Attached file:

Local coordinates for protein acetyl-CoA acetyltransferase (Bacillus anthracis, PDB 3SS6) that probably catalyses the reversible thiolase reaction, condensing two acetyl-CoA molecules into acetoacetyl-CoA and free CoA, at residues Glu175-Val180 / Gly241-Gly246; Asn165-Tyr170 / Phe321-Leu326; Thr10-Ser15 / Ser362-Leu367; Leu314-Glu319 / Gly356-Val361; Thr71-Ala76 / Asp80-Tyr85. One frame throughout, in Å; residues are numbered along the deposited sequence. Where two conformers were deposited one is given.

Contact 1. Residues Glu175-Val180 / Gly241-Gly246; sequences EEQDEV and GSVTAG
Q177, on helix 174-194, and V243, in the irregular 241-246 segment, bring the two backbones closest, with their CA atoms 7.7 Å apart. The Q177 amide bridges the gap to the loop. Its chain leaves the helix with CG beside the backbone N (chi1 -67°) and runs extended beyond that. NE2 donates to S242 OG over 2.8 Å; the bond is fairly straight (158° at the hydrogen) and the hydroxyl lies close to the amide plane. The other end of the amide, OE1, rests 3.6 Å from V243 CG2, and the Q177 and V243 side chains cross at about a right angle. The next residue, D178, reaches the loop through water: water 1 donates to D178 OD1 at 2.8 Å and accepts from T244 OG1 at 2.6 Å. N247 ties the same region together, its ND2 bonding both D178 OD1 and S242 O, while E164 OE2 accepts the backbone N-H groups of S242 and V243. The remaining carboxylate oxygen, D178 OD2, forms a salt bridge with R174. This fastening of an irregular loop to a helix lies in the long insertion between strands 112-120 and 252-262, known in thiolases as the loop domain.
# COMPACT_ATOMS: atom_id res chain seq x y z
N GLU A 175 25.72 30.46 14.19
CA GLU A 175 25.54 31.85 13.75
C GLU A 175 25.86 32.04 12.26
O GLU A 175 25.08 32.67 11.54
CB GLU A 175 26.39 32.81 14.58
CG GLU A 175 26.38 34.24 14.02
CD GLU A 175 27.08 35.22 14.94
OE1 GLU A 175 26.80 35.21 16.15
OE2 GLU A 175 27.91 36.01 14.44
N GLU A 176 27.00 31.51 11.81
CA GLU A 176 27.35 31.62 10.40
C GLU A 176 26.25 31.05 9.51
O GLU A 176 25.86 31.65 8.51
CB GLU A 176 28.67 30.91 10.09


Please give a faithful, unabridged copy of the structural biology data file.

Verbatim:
Local coordinates for protein acetyl-CoA acetyltransferase (Bacillus anthracis, PDB 3SS6) that probably catalyses the reversible thiolase reaction, condensing two acetyl-CoA molecules into acetoacetyl-CoA and free CoA, at residues Glu175-Val180 / Gly241-Gly246; Asn165-Tyr170 / Phe321-Leu326; Thr10-Ser15 / Ser362-Leu367; Leu314-Glu319 / Gly356-Val361; Thr71-Ala76 / Asp80-Tyr85. One frame throughout, in Å; residues are numbered along the deposited sequence. Where two conformers were deposited one is given.

Contact 1. Residues Glu175-Val180 / Gly241-Gly246; sequences EEQDEV and GSVTAG
Q177, on helix 174-194, and V243, in the irregular 241-246 segment, bring the two backbones closest, with their CA atoms 7.7 Å apart. The Q177 amide bridges the gap to the loop. Its chain leaves the helix with CG beside the backbone N (chi1 -67°) and runs extended beyond that. NE2 donates to S242 OG over 2.8 Å; the bond is fairly straight (158° at the hydrogen) and the hydroxyl lies close to the amide plane. The other end of the amide, OE1, rests 3.6 Å from V243 CG2, and the Q177 and V243 side chains cross at about a right angle. The next residue, D178, reaches the loop through water: water 1 donates to D178 OD1 at 2.8 Å and accepts from T244 OG1 at 2.6 Å. N247 ties the same region together, its ND2 bonding both D178 OD1 and S242 O, while E164 OE2 accepts the backbone N-H groups of S242 and V243. The remaining carboxylate oxygen, D178 OD2, forms a salt bridge with R174. This fastening of an irregular loop to a helix lies in the long insertion between strands 112-120 and 252-262, known in thiolases as the loop domain.
# COMPACT_ATOMS: atom_id res chain seq x y z
N GLU A 175 25.72 30.46 14.19
CA GLU A 175 25.54 31.85 13.75
C GLU A 175 25.86 32.04 12.26
O GLU A 175 25.08 32.67 11.54
CB GLU A 175 26.39 32.81 14.58
CG GLU A 175 26.38 34.24 14.02
CD GLU A 175 27.08 35.22 14.94
OE1 GLU A 175 26.80 35.21 16.15
OE2 GLU A 175 27.91 36.01 14.44
N GLU A 176 27.00 31.51 11.81
CA GLU A 176 27.35 31.62 10.40
C GLU A 176 26.25 31.05 9.51
O GLU A 176 25.86 31.65 8.51
CB GLU A 176 28.67 30.91 10.09